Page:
A publication of the Archaeological Institute of America
The largest Etruscan settlement ever found has been discovered in the Tuscan plain near Lake Accesa, Italy. Dubbed the "Etruscan Pompeii" for its potential to illuminate many new facets of Etruscan daily life, the late-seventh-early-sixth-century B.C. town covers 75 acres and features still-intact house foundations, streets, and tombs.
Up to this time, almost all of the information we have about the Etruscans comes from their tombs; the team at this new, unnamed town, led by Giovanngelo Camporeale of the University of Florence, has already excavated five residential quarters.
These quarters are laid out on a rectangular plan with houses built on streets that intersect at right angles. The houses had stone foundations that remain, while the brick walls joined to the tile-covered roofs by wooden beams disappeared long ago. The town has been identified as a mining community, and the iron, copper, and tin it produced was most likely exported to Greece in exchange for the ceramics for which Etruscan tombs are famous.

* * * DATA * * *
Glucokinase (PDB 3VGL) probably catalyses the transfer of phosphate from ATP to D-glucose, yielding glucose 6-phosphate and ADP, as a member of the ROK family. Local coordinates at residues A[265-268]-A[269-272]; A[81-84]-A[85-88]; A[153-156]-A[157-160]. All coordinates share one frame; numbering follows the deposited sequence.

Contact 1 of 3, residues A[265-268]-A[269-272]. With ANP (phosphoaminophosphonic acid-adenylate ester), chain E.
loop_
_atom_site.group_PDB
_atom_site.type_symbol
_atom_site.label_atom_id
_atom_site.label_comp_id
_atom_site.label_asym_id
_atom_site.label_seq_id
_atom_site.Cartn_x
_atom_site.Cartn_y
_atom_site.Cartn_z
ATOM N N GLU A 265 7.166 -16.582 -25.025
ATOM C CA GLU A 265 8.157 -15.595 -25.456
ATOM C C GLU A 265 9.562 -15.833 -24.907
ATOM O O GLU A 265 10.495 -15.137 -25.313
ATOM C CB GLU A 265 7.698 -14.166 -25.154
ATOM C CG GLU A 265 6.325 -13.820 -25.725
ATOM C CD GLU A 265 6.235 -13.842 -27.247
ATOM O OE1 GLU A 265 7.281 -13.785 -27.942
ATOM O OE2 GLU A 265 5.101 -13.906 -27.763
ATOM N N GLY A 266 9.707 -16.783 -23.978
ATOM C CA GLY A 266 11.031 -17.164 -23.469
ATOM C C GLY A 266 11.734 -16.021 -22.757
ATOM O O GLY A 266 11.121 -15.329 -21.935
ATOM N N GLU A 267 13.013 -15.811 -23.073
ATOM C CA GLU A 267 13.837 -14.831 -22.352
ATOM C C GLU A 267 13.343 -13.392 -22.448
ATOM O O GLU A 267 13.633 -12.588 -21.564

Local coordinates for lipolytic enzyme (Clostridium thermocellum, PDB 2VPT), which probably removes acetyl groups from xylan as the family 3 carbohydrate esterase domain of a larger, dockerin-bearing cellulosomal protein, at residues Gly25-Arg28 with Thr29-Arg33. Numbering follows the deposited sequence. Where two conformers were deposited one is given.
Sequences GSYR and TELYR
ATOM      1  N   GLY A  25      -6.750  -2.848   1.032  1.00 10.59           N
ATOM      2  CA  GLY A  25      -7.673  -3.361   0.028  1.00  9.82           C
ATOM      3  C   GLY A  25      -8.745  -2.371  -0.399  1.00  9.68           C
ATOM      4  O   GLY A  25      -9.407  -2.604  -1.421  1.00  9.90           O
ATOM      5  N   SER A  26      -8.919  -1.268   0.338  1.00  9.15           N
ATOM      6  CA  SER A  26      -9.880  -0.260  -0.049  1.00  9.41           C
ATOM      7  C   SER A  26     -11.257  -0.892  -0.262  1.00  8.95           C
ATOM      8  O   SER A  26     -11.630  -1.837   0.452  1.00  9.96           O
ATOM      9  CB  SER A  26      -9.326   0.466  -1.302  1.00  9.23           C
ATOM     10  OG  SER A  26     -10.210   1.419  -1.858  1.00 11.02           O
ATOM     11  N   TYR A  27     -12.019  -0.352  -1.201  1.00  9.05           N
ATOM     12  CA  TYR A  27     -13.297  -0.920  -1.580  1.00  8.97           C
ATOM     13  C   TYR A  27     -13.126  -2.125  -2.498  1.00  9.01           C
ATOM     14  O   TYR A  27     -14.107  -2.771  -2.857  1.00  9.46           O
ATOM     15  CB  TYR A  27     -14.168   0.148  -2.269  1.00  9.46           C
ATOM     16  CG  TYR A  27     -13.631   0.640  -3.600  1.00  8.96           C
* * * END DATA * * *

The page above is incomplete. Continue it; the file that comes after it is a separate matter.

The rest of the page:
According to Camporeale, each quarter of the town had about ten houses and controlled one mine. Mine managers lived in the houses while the slaves who worked the mines lived in nearby huts, which have also been identified. Much of the actual metalworking may have taken place in an industrial quarter next to the lake that is nearby.
At some point the town was abandoned; its inhabitants seem to have taken their expensive roof tiles with them.